The House Armed Services Committee has quietly received a confidential briefing about the rules of engagement used by the U.S. military in Afghanistan after numerous members expressed concern that they handcuff U.S. troops in combat.
The briefing was held Sept. 22, said a source with knowledge of the committee’s schedule, speaking
on background due to the sensitivity of the issue. A spokesperson for the committee confirmed it occurred but declined to say when or who testified, citing its classified nature.
The briefing was held as a growing number of service members, veterans and military families
express concern that the rules of engagement — guidelines for how and when U.S. forces can use force — handcuff service members in combat, putting them at unnecessary risk.
Specifics of the ROE are classified, but they have come under sharp criticism since July 2009, when Army Gen. Stanley McChrystal, commander of NATO forces in Afghanistan, issued guidelines directing “leaders at all levels to scrutinize and limit the use of force like close-air support against residential compounds and other locations likely to produce civilian casualties.” He also restricted the use of air-to-ground munitions and indirect fire, such as artillery rounds,
The briefing was originally called for this spring by Rep. Walter Jones, R-N.C. He said active-duty Marines in his district, which includes Camp Lejeune, and the families of troops killed in combat contact him regularly about the issue.
Committee Chairman Rep. Ike Skelton, D.-Mo., agreed in August to hold the briefing, telling Jones and two other lawmakers who expressed concern about the issue — Reps. Doug Lamborn, R-Colo., and Jeff Miller, R.-Fla. —that he shared their “deep interest in ensuring that the members of the
armed forces serve in conditions which allow them to act in self-defense and provide sufficient force protection.”
In an interview, Jones said he could not comment on specifics of the briefing, but is still skeptical the ROE are fair to U.S. troops. He has not spoken to Army Gen. David Petraeus, the current commander in Afghanistan, but was told by military officials that he is free to do so, he said.“I sadly say that I don’t think anything is going to change,” Jones said. “I think the policy that is in place now will probably be the policy of the future unless things on the ground change significantly. The military is making the call. I still believe that a soldier or Marine needs not be handcuffed.”’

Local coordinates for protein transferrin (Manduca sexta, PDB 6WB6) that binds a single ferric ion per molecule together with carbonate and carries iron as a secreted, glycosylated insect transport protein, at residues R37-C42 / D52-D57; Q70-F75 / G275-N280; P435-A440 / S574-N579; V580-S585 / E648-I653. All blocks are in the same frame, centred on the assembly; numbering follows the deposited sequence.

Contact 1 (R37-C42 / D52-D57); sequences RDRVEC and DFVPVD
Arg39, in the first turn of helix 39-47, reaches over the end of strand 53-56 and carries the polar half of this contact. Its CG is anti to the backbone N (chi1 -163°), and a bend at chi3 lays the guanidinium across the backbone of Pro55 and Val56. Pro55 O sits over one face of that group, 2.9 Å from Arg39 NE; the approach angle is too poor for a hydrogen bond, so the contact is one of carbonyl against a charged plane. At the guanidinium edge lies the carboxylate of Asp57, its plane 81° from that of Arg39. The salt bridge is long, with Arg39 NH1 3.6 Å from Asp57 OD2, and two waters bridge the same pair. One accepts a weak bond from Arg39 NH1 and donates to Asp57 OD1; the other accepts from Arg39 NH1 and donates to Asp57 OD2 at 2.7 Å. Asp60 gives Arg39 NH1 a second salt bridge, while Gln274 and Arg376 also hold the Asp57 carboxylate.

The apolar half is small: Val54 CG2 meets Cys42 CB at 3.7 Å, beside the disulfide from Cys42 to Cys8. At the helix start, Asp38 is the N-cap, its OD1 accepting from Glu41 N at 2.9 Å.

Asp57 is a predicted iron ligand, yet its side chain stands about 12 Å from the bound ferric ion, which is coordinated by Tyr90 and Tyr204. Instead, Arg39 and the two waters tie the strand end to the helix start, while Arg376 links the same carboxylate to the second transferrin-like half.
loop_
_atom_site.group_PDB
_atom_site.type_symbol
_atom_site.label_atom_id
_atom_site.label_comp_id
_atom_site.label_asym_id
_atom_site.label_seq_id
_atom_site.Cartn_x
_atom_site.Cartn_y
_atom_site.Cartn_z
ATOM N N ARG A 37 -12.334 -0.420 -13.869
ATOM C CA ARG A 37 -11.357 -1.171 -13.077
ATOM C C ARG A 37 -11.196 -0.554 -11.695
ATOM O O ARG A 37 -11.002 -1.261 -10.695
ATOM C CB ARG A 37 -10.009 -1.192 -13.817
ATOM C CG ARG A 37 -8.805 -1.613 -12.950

Critics of McChyrstal’s directive had hoped that the rules of engagement would be altered this summer, after he resigned in June under pressure after incendiary comments from his staff appeared in the media. But Petraeus issued a tactical directive update in August that reinforced many of the
Declassified portions released by military officials in Afghanistan stress the need to not kill Afghan civilians while hunting insurgents. “We must continue — indeed, redouble —
our efforts to reduce the loss of innocent life to an absolute minimum,” the Petraeus directive said. “Every Afghan civilian death diminishes our cause. If we use excess force or operate contrary to our counterinsurgency principles, tactical victories may prove to be strategic setbacks.”
Retired Marine 1st Sgt. John Bernard, a frequent critic of the ROE whose son was killed in Afghanistan last year, said he isn’t surprised that the discussion was held behind closed doors, and thinks it needs to be brought out into the open. U.S. officials need to not only consider the restrictions placed on U.S. troops, but whether the counterinsurgency doctrine that drives them is
effective, he said.
“The suggestion that you can’t openly discuss the rules of engagement is ridiculous,” he said. “The bloody Taliban knows what they are. They’re absolutely ruthless, and they know when they can act and when they can’t act. The people who should be interested in having that discussion aren’t interested, so nothing is going to change.”